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Getting The Bugs Out Of Hardwood’s Comeback

4 min read

“Adapt and overcome” is a common military phrase meaning troops must be ready to change plans quickly and push forward.

That phrase might also apply to the state’s timber industry in coming years.

After historically low prices kept loggers from removing hardwoods from Arkansas forests for many years, something of a hardwood rebirth began recently. However, at least one timber expert has predicted that market pressures may reverse that trend soon.

“I think that hardwood markets will largely stabilize and the prices will be flat or even lose some ground in 2015 as substitution will occur,” said Dr. Matthew Pelkki, George H. Clippert, endowed chair at the University of Arkansas-Monticello School of Forest Resources. “Paper mills will reformulate as much as they can to substitute lower cost pine for hardwood in pulpwood markets. In saw timber markets, the same substitution can happen as producers will move away from the most expensive oaks and substitute maple and ash.”

Pelkki speculated that the pine market could make a small comeback this year.

“Housing starts are up, but still well below what is historically a ‘normal’ market, and over the last five to seven years, with stump age prices falling 50 percent, landowners deferred harvests,” he said. “So there is a huge surplus of wood that can come to market as soon as prices do start to increase. The supply abundance will push back on demand and keep price increases very modest in pine for the next two to three years at least.”

Pelkki said that timber marketing efforts lag behind that of the state’s other agriculture sectors. He also cited the overall health of the state’s forests as a growing concern. One opportunity, though, could come from new uses for the state’s timber, especially in terms of emerging technologies in packaging, health applications and bio-energy.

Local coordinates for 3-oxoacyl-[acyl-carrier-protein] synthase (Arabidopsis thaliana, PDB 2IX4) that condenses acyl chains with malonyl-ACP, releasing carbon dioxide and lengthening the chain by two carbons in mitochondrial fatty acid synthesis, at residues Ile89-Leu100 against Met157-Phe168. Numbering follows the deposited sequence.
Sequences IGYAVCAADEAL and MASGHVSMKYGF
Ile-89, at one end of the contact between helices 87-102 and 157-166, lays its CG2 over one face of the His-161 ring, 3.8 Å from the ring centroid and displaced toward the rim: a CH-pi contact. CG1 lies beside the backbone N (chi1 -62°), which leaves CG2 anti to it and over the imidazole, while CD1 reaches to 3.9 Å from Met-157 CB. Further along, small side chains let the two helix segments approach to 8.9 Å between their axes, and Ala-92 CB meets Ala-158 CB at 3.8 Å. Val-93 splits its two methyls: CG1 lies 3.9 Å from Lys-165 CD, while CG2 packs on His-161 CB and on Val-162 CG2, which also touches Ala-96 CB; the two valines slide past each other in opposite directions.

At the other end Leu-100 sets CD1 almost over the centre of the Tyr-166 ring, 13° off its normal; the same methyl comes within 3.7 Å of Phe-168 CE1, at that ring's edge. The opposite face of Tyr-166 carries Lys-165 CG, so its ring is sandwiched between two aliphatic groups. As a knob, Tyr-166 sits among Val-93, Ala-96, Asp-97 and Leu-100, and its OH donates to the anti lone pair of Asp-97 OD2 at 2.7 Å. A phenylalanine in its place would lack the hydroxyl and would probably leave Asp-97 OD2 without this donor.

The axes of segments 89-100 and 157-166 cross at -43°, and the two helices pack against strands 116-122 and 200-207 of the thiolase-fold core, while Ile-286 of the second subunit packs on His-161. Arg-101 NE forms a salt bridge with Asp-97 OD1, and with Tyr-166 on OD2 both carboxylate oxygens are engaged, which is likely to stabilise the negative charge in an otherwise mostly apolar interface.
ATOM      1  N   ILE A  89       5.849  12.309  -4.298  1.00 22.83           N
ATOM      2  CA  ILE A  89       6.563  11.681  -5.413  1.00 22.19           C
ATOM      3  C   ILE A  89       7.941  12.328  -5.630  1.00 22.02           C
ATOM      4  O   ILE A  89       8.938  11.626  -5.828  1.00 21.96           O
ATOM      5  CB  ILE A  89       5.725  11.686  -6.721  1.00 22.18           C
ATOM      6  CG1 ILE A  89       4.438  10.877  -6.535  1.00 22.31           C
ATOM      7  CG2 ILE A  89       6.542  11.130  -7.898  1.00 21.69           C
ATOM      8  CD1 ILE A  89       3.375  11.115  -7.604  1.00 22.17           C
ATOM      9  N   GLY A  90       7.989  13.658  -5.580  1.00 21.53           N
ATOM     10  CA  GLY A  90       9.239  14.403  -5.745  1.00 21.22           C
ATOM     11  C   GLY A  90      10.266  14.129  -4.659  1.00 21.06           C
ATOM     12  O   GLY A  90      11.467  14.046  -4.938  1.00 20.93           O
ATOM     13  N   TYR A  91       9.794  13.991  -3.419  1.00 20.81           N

A significant threat to the industry, however, is an old one — insect infestation.

“The emerald ash borer is a serious threat to Arkansas’ forests and cities,” Pelkki said. “The insect kills 99 percent of ash trees in infested areas, and Arkansas’s forests could lose $350 million worth of standing ash trees in the next 10 years, depending on how fast this beetle spreads throughout the state.”

Pelkki speculated that the prospect of losing the state’s ash inventory could prompt loggers to focus on removing those trees as quickly as possible, thus leaving more oak trees in the forest, and that’s not necessarily a good thing.

Pelkki explained that the state’s timber inventory has steadily grown in past decades. An older forest is more susceptible to disease.

“A drought or other tree-stressing event could trigger severe and rapid declines in forest health,” he said. “In 2001-2005, the northern half of the state had an epidemic level outbreak of red-oak borer.”

Adding to the issue of an aging forest is the fact that in the economic downturn of recent years, a chunk of the state’s logging and sawmill capacity went belly up.

“From 2007-2012, Arkansas lost about 25 percent of its logging infrastructure. So as mills increase orders, the current logging capacity is going to be stretched thin to fulfill the demand,” Pelkki said. “What I think will happen is that loggers will demand and get higher rates to cut and haul timber, and eventually grow to meet the increased demand.

Higher prices at the mill for delivered wood won’t translate to higher payments to timber growers as the loggers take needed profits to expand their capacity.”

With a start-up cost for a logging crew pegged at up to $2 million, the lines forming to take on that task are not long.

Arkansas Forestry Association Executive Vice President Max Braswell said the organization is working to ease the capital burden.

“Logging requires significant capital and a skilled labor pool,” Braswell said. “In support of this, the forestry community has been successful in getting a sales tax exemption on logging equipment passed in the legislature and worked to establish an excellent heavy equipment training academy in McGehee.

“We appreciate the banks that are willing to work with logging contractors to help them succeed and hope that more lending institutions will see value in providing capital to loggers. This will be necessary to growing logging capacity.”

Braswell said that the industry is set to rebound.

“In 2014, Arkansas saw investments in mill expansions, increased production and announcements for new pellet mills in Pine Bluff and Monticello,” he said. “Increased consumer confidence, excellent job creation figures, falling fuel prices and other economic indicators seem to point to a generally favorable outlook for the forest products industry and related sectors this year.”

(Read more from the latest digital issue of Arkansas AgBusiness.)
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